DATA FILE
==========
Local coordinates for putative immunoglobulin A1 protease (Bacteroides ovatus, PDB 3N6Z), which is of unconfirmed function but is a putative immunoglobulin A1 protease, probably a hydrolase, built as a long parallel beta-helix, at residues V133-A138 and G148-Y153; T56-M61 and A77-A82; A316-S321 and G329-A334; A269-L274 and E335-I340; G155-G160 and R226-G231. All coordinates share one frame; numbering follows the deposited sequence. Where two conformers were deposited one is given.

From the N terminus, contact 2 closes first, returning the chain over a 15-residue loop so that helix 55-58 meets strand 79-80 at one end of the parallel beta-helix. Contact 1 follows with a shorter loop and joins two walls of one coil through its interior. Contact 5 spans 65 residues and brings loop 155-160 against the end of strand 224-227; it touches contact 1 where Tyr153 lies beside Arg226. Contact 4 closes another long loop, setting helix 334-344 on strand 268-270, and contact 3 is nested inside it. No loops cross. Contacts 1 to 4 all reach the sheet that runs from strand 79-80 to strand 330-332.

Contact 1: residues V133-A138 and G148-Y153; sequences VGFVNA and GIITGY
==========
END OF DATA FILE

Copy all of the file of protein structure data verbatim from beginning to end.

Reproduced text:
Local coordinates for putative immunoglobulin A1 protease (Bacteroides ovatus, PDB 3N6Z), which is of unconfirmed function but is a putative immunoglobulin A1 protease, probably a hydrolase, built as a long parallel beta-helix, at residues V133-A138 and G148-Y153; T56-M61 and A77-A82; A316-S321 and G329-A334; A269-L274 and E335-I340; G155-G160 and R226-G231. All coordinates share one frame; numbering follows the deposited sequence. Where two conformers were deposited one is given.

From the N terminus, contact 2 closes first, returning the chain over a 15-residue loop so that helix 55-58 meets strand 79-80 at one end of the parallel beta-helix. Contact 1 follows with a shorter loop and joins two walls of one coil through its interior. Contact 5 spans 65 residues and brings loop 155-160 against the end of strand 224-227; it touches contact 1 where Tyr153 lies beside Arg226. Contact 4 closes another long loop, setting helix 334-344 on strand 268-270, and contact 3 is nested inside it. No loops cross. Contacts 1 to 4 all reach the sheet that runs from strand 79-80 to strand 330-332.

Contact 1: residues V133-A138 and G148-Y153; sequences VGFVNA and GIITGY